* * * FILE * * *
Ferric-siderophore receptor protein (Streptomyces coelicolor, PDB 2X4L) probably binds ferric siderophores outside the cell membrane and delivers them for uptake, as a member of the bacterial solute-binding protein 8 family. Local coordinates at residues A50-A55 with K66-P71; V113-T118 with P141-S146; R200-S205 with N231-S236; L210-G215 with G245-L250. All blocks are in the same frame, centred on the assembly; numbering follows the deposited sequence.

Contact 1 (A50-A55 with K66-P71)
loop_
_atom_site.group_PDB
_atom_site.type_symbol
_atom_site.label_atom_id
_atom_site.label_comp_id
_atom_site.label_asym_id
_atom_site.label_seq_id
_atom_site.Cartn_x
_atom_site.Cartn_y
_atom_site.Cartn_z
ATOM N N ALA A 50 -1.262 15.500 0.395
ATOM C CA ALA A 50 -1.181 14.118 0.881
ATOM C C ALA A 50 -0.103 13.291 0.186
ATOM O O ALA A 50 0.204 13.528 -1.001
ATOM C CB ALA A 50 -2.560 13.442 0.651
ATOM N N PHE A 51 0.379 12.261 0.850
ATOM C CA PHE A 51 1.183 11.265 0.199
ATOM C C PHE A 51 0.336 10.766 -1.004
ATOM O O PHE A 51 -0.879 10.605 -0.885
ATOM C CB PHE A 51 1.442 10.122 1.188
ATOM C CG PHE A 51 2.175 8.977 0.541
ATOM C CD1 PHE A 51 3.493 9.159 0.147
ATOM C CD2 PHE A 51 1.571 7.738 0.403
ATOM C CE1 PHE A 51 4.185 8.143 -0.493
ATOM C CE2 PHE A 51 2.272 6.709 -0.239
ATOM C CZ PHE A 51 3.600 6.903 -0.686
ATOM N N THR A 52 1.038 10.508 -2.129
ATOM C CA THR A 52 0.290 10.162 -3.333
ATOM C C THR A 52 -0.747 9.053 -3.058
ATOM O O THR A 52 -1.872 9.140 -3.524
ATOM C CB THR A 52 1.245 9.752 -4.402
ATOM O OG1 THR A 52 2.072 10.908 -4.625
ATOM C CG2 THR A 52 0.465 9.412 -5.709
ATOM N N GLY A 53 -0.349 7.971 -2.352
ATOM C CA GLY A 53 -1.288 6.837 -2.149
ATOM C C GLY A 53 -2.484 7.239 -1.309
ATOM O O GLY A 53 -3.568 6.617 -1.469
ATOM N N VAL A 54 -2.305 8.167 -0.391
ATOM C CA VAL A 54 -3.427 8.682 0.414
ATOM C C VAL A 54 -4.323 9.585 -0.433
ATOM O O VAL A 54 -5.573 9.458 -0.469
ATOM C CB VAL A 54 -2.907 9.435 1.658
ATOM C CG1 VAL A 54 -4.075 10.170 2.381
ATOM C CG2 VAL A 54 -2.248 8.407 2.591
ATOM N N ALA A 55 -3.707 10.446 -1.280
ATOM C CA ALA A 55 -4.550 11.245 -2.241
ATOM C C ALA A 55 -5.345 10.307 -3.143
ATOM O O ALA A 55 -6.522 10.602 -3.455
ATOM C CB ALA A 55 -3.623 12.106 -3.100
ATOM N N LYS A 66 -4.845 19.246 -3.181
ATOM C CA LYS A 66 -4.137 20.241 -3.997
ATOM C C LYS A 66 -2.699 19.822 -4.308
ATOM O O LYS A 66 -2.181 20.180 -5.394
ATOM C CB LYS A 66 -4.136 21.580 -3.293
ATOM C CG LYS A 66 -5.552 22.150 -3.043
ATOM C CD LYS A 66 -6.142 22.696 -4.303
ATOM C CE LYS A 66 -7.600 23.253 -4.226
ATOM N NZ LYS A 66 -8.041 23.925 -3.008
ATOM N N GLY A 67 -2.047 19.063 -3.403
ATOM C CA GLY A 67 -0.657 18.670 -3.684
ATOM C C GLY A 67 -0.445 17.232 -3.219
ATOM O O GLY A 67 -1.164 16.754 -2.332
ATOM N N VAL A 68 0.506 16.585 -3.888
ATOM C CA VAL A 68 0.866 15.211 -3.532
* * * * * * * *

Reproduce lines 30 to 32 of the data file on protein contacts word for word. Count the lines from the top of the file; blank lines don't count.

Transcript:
ATOM C CA THR A 52 0.290 10.162 -3.333
ATOM C C THR A 52 -0.747 9.053 -3.058
ATOM O O THR A 52 -1.872 9.140 -3.524